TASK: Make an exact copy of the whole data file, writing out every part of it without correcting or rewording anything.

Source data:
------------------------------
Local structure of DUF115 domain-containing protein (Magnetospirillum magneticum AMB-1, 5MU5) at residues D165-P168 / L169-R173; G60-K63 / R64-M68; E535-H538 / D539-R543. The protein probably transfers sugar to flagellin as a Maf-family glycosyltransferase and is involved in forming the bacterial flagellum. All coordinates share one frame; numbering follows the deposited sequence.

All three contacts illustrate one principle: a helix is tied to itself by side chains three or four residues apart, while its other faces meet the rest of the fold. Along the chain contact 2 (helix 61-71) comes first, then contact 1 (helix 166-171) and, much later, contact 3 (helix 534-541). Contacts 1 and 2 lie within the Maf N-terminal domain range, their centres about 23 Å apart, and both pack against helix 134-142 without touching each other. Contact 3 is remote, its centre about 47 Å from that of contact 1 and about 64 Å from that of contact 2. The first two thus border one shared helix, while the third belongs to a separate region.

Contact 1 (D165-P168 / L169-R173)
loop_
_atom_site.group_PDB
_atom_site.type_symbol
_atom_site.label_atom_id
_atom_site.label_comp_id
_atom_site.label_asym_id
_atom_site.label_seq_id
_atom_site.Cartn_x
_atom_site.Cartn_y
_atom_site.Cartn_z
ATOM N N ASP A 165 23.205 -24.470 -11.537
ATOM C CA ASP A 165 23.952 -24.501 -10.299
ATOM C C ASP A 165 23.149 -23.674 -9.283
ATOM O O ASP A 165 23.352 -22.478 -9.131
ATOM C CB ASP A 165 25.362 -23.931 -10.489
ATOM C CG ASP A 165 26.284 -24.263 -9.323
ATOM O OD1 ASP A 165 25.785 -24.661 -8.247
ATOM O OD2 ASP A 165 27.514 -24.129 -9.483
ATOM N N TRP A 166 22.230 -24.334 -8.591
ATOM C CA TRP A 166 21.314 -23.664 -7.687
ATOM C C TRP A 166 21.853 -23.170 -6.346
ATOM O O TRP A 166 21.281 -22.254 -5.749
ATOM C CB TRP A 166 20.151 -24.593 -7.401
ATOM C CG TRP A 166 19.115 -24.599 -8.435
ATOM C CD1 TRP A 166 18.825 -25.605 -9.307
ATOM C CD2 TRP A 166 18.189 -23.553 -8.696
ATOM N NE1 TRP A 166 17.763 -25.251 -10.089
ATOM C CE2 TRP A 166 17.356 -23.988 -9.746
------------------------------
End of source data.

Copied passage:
Local structure of DUF115 domain-containing protein (Magnetospirillum magneticum AMB-1, 5MU5) at residues D165-P168 / L169-R173; G60-K63 / R64-M68; E535-H538 / D539-R543. The protein probably transfers sugar to flagellin as a Maf-family glycosyltransferase and is involved in forming the bacterial flagellum. All coordinates share one frame; numbering follows the deposited sequence.

All three contacts illustrate one principle: a helix is tied to itself by side chains three or four residues apart, while its other faces meet the rest of the fold. Along the chain contact 2 (helix 61-71) comes first, then contact 1 (helix 166-171) and, much later, contact 3 (helix 534-541). Contacts 1 and 2 lie within the Maf N-terminal domain range, their centres about 23 Å apart, and both pack against helix 134-142 without touching each other. Contact 3 is remote, its centre about 47 Å from that of contact 1 and about 64 Å from that of contact 2. The first two thus border one shared helix, while the third belongs to a separate region.

Contact 1 (D165-P168 / L169-R173)
loop_
_atom_site.group_PDB
_atom_site.type_symbol
_atom_site.label_atom_id
_atom_site.label_comp_id
_atom_site.label_asym_id
_atom_site.label_seq_id
_atom_site.Cartn_x
_atom_site.Cartn_y
_atom_site.Cartn_z
ATOM N N ASP A 165 23.205 -24.470 -11.537
ATOM C CA ASP A 165 23.952 -24.501 -10.299
ATOM C C ASP A 165 23.149 -23.674 -9.283
ATOM O O ASP A 165 23.352 -22.478 -9.131
ATOM C CB ASP A 165 25.362 -23.931 -10.489
ATOM C CG ASP A 165 26.284 -24.263 -9.323
ATOM O OD1 ASP A 165 25.785 -24.661 -8.247
ATOM O OD2 ASP A 165 27.514 -24.129 -9.483
ATOM N N TRP A 166 22.230 -24.334 -8.591
ATOM C CA TRP A 166 21.314 -23.664 -7.687
ATOM C C TRP A 166 21.853 -23.170 -6.346
ATOM O O TRP A 166 21.281 -22.254 -5.749
ATOM C CB TRP A 166 20.151 -24.593 -7.401
ATOM C CG TRP A 166 19.115 -24.599 -8.435
ATOM C CD1 TRP A 166 18.825 -25.605 -9.307
ATOM C CD2 TRP A 166 18.189 -23.553 -8.696
ATOM N NE1 TRP A 166 17.763 -25.251 -10.089
ATOM C CE2 TRP A 166 17.356 -23.988 -9.746